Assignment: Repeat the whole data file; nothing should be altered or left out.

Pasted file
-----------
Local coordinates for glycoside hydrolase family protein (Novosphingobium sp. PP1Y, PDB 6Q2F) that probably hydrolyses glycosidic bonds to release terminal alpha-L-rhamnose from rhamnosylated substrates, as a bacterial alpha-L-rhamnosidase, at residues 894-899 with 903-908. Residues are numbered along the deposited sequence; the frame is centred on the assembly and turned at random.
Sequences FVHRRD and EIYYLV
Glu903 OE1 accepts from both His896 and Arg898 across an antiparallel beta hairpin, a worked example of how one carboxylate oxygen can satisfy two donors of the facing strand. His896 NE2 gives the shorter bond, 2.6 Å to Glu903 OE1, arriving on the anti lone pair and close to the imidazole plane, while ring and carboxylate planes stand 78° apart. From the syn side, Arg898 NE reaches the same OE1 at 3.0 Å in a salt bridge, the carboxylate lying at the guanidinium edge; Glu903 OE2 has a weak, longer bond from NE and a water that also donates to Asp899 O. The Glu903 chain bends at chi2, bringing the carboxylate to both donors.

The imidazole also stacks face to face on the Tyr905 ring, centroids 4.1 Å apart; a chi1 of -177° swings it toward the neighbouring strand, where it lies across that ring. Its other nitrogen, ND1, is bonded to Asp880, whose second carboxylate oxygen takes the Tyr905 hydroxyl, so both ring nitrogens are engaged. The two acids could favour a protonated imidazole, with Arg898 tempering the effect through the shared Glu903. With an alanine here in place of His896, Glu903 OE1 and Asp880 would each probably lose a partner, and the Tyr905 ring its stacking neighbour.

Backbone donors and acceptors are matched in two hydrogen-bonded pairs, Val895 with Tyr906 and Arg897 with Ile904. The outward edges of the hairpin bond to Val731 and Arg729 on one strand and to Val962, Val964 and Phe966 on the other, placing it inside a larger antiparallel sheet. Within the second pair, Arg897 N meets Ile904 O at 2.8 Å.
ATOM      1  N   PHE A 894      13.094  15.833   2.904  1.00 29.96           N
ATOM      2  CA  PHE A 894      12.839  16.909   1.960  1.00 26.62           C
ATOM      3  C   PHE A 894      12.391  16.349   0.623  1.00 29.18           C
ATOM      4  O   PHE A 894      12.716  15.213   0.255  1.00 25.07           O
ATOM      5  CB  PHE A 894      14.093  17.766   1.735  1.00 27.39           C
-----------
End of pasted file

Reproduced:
Local coordinates for glycoside hydrolase family protein (Novosphingobium sp. PP1Y, PDB 6Q2F) that probably hydrolyses glycosidic bonds to release terminal alpha-L-rhamnose from rhamnosylated substrates, as a bacterial alpha-L-rhamnosidase, at residues 894-899 with 903-908. Residues are numbered along the deposited sequence; the frame is centred on the assembly and turned at random.
Sequences FVHRRD and EIYYLV
Glu903 OE1 accepts from both His896 and Arg898 across an antiparallel beta hairpin, a worked example of how one carboxylate oxygen can satisfy two donors of the facing strand. His896 NE2 gives the shorter bond, 2.6 Å to Glu903 OE1, arriving on the anti lone pair and close to the imidazole plane, while ring and carboxylate planes stand 78° apart. From the syn side, Arg898 NE reaches the same OE1 at 3.0 Å in a salt bridge, the carboxylate lying at the guanidinium edge; Glu903 OE2 has a weak, longer bond from NE and a water that also donates to Asp899 O. The Glu903 chain bends at chi2, bringing the carboxylate to both donors.

The imidazole also stacks face to face on the Tyr905 ring, centroids 4.1 Å apart; a chi1 of -177° swings it toward the neighbouring strand, where it lies across that ring. Its other nitrogen, ND1, is bonded to Asp880, whose second carboxylate oxygen takes the Tyr905 hydroxyl, so both ring nitrogens are engaged. The two acids could favour a protonated imidazole, with Arg898 tempering the effect through the shared Glu903. With an alanine here in place of His896, Glu903 OE1 and Asp880 would each probably lose a partner, and the Tyr905 ring its stacking neighbour.

Backbone donors and acceptors are matched in two hydrogen-bonded pairs, Val895 with Tyr906 and Arg897 with Ile904. The outward edges of the hairpin bond to Val731 and Arg729 on one strand and to Val962, Val964 and Phe966 on the other, placing it inside a larger antiparallel sheet. Within the second pair, Arg897 N meets Ile904 O at 2.8 Å.
ATOM      1  N   PHE A 894      13.094  15.833   2.904  1.00 29.96           N
ATOM      2  CA  PHE A 894      12.839  16.909   1.960  1.00 26.62           C
ATOM      3  C   PHE A 894      12.391  16.349   0.623  1.00 29.18           C
ATOM      4  O   PHE A 894      12.716  15.213   0.255  1.00 25.07           O
ATOM      5  CB  PHE A 894      14.093  17.766   1.735  1.00 27.39           C